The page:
Of all the reasons we work, the effort to leave a footprint to mark our passing on the earth is the most compelling. Among those who come to me with their stories it is easy to get caught up in the medical cycle of diagnosis and treatment. It is not hard to recognize depression and anxiety, the two most common disorders of those who seek help from a psychiatrist. The fact that we no have medications that are effective in lifting these burdens from people can obscure the fact that happiness is much more than the absence of sadness.
I often tell people that the medicine I am about to give them is designed only to relieve the burden of depression: the crushing weight, the cloud, the shackles that rob their lives of pleasure, their nights of sleep, and their closest relationships of the simple joys of companionship and intimacy. For many people, this is more than enough help. Relief from a pain long endured is a state devoutly to be wished, and people are grateful. For many, it is like being freed from prison, though the question remains: free to do what?
And yet, pleasure is not the absence of pain; nor is health the absence of disease. It is what we do and who we are with that makes us happy. In a larger sense our mortality confronts us with questions of meaning. What is the point of our daily struggles? Most of us now have the leisure to contemplate the reasons driving our work and our play.
There is a certain emptiness to the simple equation of work and consumption. ("I shop, therefore I am.") None of us are young enough, or rich enough to live up to the icons we create to stoke the engines of commerce. No one is immune from these influences, but all of us are in danger of endorsing the superficiality they purvey. The pictures of people in stores trampling each other to get to bargains on the aptly named "Black Friday" after Thanksgiving are both revealing and disturbing.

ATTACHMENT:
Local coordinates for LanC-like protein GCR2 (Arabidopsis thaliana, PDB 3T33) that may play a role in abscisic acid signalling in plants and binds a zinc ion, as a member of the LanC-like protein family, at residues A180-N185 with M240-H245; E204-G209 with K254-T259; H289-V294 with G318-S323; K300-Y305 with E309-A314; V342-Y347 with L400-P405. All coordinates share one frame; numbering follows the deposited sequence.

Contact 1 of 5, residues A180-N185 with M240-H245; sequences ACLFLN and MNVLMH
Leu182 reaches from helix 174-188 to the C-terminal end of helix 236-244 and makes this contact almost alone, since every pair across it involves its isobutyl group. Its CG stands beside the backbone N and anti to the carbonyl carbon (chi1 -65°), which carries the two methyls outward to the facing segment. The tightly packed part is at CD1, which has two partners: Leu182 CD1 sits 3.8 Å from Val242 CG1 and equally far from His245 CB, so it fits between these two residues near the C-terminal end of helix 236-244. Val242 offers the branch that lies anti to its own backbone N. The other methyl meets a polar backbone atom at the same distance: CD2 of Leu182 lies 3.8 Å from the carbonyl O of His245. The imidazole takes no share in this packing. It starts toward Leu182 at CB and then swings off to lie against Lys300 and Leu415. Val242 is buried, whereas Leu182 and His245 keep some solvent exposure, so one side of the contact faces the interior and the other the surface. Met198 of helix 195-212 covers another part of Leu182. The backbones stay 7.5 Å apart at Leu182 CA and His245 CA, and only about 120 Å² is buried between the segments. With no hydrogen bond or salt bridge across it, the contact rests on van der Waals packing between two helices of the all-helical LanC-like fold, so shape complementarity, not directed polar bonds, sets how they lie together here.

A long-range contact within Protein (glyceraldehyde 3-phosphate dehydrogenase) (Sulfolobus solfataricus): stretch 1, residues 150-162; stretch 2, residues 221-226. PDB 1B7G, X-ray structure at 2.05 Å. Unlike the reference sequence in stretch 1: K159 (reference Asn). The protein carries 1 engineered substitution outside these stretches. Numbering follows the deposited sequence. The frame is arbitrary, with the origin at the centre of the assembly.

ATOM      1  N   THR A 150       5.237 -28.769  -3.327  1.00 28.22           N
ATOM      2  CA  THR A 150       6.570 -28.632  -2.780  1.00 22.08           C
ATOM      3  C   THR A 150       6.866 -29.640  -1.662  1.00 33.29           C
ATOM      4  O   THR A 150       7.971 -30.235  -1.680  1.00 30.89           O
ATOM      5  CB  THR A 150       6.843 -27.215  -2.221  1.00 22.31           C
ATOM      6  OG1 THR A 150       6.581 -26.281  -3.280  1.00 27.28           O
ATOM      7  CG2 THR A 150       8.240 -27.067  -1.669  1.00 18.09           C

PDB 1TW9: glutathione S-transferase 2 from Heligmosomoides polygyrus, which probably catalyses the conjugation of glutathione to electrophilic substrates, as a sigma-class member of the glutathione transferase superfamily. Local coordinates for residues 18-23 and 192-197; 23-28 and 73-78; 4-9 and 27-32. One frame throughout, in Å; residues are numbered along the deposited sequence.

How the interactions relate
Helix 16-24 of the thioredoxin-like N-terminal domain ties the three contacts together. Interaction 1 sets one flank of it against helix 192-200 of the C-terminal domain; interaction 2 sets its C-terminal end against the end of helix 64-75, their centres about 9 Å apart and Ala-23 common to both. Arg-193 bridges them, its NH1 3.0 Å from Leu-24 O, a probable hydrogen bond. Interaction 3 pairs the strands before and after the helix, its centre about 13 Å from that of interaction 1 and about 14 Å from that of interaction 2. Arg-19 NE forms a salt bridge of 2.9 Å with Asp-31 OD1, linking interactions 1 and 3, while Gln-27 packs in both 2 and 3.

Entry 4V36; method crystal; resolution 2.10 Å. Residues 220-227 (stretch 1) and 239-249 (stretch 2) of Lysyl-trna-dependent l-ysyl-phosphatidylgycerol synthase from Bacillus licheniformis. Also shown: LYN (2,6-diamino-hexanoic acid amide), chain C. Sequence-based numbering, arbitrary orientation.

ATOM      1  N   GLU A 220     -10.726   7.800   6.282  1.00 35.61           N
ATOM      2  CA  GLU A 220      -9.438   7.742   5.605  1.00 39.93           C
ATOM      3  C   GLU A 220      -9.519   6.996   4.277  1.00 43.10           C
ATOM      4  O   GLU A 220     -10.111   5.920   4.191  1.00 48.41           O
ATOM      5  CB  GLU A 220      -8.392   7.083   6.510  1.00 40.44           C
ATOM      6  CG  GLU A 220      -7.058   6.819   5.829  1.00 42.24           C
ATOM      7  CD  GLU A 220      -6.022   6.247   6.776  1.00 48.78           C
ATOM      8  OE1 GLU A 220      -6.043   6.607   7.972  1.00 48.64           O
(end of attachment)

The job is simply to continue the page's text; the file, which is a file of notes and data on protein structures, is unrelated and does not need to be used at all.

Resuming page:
In our daily lives, questions of personal worth are recurrent, if seldom articulated. This is never more evident than in the lives of those who retire. We are so defined by our work that our identities without it are in question. Unless we have something else to anchor us, we are in danger of disappearing, of becoming unseen by those who are still "productive." Our families provide the most obvious continuing connections to a meaningful life. In this society, however, the status of the elderly is sufficiently devalued that even family ties are freighted with questions of mental and physical decline.
The groundwork for this unenviable state has been laid in the choices we make when young. The nature of most work - repetitive and unsatisfying - guarantees that we think of our jobs as little more than a means to support ourselves and to enable us to pursue leisure activities that commonly add little to our sense of personal significance. Our lives are, in short, starved for meaning.
I am convinced that this vacuum is what accounts for our fondness for organized religion. Deprived of a clear sense of purpose or satisfaction, apprehensive about the significance of our lives, fearful of the apparent finality of death, we are desperate for an explanation for our existence and eager for some reassurance that there is a reason behind our daily struggles. By agreeing to a set of divinely inspired rules, required only to come together regularly with like-minded believers to affirm our faith, we gain reassurance that however unhappy life makes us, there is salvation at the end.
So what do we do when the western horizon of our lives looms close? We can cultivate religion with its promise of immortality or we can surrender ourselves to the unknown as we try to imagine some meaning in the ceaseless rhythms of existence: life and death, dream and despair, and the heartbreaking mystery of unanswered prayers.
- Find a Therapist
- Topic Streams
- Get Help
RelationshipsLow Sexual Desire
Recently Diagnosed?Diagnosis Dictionary
- Psych Basics